A bizarre six-month standoff came to an end in May, when the last few members of a Russian doomsday cult that had holed themselves up in a cave awaiting the end of the world finally gave themselves up. The cultists had threatened to blow themselves up using gas canisters if the authorities tried to remove them, but during the siege two women had died and the resulting stench eventually drove the remaining holdouts from their lair. The cult leader himself, Pyotr Kuznetsov, had chosen to direct operations from the rather more comfortable environment of a nearby house, before being hospitalised last month after attempting suicide by bashing his head repeatedly against a log. He is currently in a local mental hospital, his condition described as “stable”.
There are plentiful examples of colourful cults from around the world, many of which are harmless (my own favourite hails from the tiny island of Tanna in the South Pacific, whose inhabitants worship our very own Prince Philip as a deity), but in the European media, talks of “cults” normally centres around infamous American examples, from Jonestown through the Branch Davidians to the recent scandal surrounding the Yearning for Zion ranch in Texas. Yet there is little doubt that, when it comes to fringe beliefs, Russia is the market leader.
Depending on who you ask, there are anywhere between 600,000 and a million Russians in the thousands of sects or cults that have sprung up in the country over the last decade in particular. Most of these, like Pyotr Kuznetsov’s True Russian Orthodox Church, have obvious roots in the established state religion. Others are more esoteric, from the Georgian mystic in Lithuania, Lena Lolisvili, who prays to God to energize toilet paper that she then wraps around her patients to “heal” them, to Grigory Grabovoi’s “DRUGG” [“friend”] Party, which claimed to be able to resurrect the children killed in the Beslan massacre – for a fee, naturally.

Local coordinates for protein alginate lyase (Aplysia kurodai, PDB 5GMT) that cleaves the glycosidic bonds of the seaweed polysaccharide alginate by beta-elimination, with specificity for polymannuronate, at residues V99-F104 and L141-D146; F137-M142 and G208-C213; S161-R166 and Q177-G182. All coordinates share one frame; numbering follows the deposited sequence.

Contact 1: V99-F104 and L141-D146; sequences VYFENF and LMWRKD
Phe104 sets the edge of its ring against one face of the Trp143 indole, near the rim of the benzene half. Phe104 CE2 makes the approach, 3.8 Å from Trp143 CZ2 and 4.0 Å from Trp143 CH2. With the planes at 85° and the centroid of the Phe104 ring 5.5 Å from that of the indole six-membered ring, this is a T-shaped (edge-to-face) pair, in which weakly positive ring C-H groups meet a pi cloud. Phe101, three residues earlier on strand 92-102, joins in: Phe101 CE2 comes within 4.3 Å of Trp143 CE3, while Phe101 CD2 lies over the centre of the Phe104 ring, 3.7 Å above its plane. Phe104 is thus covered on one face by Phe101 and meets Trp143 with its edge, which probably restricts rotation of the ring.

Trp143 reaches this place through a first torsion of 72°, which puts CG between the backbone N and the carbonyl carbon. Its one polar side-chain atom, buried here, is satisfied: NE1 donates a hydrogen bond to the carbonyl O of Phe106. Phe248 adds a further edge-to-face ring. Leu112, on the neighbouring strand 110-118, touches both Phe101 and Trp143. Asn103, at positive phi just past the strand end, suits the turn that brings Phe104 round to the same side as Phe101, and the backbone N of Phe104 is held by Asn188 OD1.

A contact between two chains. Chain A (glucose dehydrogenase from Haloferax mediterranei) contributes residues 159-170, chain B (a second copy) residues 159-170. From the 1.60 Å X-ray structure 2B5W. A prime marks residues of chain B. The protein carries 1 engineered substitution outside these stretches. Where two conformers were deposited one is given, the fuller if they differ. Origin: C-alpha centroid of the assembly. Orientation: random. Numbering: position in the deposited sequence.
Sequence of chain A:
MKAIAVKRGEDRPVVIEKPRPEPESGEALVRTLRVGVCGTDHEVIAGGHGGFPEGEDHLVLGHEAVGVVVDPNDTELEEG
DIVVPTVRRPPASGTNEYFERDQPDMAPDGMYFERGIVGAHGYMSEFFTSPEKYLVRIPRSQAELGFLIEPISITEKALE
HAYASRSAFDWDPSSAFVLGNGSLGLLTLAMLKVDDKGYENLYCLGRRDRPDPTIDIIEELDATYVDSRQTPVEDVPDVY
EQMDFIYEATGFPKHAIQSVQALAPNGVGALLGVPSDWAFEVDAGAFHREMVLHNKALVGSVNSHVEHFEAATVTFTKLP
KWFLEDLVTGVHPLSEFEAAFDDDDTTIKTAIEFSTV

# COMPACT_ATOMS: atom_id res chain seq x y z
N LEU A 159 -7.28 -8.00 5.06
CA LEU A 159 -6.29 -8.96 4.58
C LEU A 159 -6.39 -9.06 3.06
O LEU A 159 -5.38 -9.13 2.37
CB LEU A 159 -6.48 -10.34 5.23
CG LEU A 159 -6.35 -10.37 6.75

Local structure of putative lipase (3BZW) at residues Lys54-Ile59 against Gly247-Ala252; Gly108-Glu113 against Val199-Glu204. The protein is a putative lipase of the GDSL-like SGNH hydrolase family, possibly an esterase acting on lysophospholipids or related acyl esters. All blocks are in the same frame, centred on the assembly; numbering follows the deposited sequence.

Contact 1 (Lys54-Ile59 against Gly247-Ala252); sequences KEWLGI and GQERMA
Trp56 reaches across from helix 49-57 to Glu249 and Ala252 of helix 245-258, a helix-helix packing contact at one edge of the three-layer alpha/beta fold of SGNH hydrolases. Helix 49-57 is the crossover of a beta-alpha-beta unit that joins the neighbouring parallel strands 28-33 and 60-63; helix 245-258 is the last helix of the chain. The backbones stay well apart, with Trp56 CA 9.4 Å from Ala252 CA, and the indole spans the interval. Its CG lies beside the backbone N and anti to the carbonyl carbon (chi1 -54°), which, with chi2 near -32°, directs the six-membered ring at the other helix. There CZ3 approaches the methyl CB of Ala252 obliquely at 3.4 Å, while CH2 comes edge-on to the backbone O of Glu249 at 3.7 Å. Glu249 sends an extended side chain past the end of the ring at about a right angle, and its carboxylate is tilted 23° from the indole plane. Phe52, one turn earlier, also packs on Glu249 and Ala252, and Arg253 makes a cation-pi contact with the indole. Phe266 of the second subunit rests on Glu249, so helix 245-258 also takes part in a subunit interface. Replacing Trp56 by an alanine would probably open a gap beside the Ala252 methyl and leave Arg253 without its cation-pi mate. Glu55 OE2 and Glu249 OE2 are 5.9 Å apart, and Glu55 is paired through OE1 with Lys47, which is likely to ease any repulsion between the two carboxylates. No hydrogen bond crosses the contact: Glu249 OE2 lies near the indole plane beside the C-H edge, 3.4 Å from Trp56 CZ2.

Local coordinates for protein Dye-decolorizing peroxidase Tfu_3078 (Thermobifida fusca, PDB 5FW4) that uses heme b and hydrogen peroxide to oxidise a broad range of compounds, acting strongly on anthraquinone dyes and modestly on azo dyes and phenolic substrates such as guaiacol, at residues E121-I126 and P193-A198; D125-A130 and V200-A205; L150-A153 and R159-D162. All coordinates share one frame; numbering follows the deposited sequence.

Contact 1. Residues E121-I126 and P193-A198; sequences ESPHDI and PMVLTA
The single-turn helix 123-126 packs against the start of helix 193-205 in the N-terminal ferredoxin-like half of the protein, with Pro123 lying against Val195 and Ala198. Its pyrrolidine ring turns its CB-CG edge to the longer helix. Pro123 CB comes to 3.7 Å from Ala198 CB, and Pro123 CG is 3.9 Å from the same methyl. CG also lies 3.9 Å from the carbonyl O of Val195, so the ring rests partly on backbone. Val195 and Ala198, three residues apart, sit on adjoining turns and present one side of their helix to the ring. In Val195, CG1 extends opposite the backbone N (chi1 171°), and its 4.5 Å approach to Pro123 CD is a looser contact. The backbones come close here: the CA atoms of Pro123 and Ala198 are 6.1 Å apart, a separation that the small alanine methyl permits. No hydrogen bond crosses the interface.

Grabovoi’s audacious tilt at the Russian presidency had to be shelved, sadly, when he was imprisoned for fraud, which was a shame; his first act upon assuming the reins of power would have been to "immediately issue a law prohibiting to die", which I would have liked to see. But the overlap between charlatanism and politics remains; a small group in Novgorod who style themselves the “Rus’ Resurrecting” sect worship an icon of Vladimir Putin. "We didn't choose Putin," Mother Fontinya told Moskovsky Komsomolets. "It was when Yeltsin was naming him as his successor [during a live New Year's Eve TV broadcast in 1999]. My soul exploded with joy! 'An ubermensch! God himself has chosen him!'" I cried. "Yeltsin was the destroyer, and God replaced him with his creation". Well, I guess he got her vote.
Perhaps the most famous of Russia’s many current Messiahs is Sergei Torop, aka “Vissarion”, a former traffic cop who experienced a spiritual awakening in 1990 and promptly set up a self-sustaining community on a remote mountain in the Siberian wilderness. Now known as – what else? – the “Jesus of Siberia” [for whom, as the photo at the top demonstrates, he is, in fairness, a dead ringer], Vissarion’s network of communes is thousands strong, and the holy one claims up to 100,000 followers worldwide. His “gospel” is at once wildly idiosyncratic yet pretty typical of Russian sects; a fusion of classical Orthodox doctrine and Eastern mysticism, with a hefty sprinkling of environmentalism and New Age nonsense thrown in for good measure. And the man himself is modest but firm when asked whether he is indeed the second coming of, you know, the big guy himself: "It's all very complicated,” he told a Guardian reporter who went to interview him, “but to keep things simple, yes, I am Jesus Christ.”